Kahoot is a fun student response site that can be used with any device. I don’t employ it very often because the nature of my gifted classes doesn’t really allow for many multiple choice questions. Yesterday, though, I decided to see how my first graders would respond to a Kahoot geography quiz. They have been doing research on different countries, and have participated in all kinds of activities to help them learn the locations of their countries and the seven continents. Sure enough, there were already several public Kahoots made that were perfectly tailored for my group.
It took a lot more guidance to get them started than it takes with my older students, but they were finally all ready to start. The first question took them by surprise. They had never used a student response system in their lives, and couldn’t figure out why the screen in front of the room looked different than the one on their iPad – but was still connected. Once they realized what was happening, though, they got completely fired up. They were leaping out of their chairs and cheering when they got answers correct. After we finished the first quiz, they begged for more.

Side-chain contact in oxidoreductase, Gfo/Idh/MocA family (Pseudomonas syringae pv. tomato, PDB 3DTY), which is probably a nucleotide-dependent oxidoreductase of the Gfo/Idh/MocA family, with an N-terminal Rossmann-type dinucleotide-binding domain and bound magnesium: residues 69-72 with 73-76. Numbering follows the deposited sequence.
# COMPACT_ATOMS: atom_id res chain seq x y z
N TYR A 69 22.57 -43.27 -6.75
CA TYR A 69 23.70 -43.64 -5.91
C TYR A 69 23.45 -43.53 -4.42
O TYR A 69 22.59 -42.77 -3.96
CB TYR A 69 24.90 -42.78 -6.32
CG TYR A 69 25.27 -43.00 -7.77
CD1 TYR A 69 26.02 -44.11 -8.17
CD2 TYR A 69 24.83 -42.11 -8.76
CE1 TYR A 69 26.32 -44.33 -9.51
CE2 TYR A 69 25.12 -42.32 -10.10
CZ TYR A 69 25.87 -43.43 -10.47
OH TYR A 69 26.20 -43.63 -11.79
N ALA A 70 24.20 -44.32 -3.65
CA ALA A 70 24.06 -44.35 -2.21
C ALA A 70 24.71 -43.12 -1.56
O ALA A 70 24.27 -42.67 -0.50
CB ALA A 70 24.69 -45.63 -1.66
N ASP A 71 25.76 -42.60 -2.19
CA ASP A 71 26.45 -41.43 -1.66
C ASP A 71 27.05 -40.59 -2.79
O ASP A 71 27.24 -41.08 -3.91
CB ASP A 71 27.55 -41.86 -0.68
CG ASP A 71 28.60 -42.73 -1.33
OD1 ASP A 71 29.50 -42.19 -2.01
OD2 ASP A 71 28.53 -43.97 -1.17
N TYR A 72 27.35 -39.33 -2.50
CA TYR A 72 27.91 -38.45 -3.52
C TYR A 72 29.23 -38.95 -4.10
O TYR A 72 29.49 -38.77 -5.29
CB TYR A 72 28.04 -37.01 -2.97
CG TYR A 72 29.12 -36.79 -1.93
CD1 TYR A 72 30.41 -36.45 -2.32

The level of engagement was undoubtedly there. I was a bit uncomfortable, though, with whether or not the competition was a good thing or not. Even when the students used “aliases”, it was immediately apparent by their reactions who was doing well and who wasn’t.
Every student, whether they did well or not, wholeheartedly agreed that they love “Kahooting.” And I realize that competition can be motivating. However, I have mixed feelings about the students comparing themselves to others. Am I helping them to learn more by offering this exciting and engaging activity? Or, am I discouraging those who find themselves unable to answer correctly or fast enough?
What do you think? Comments welcome!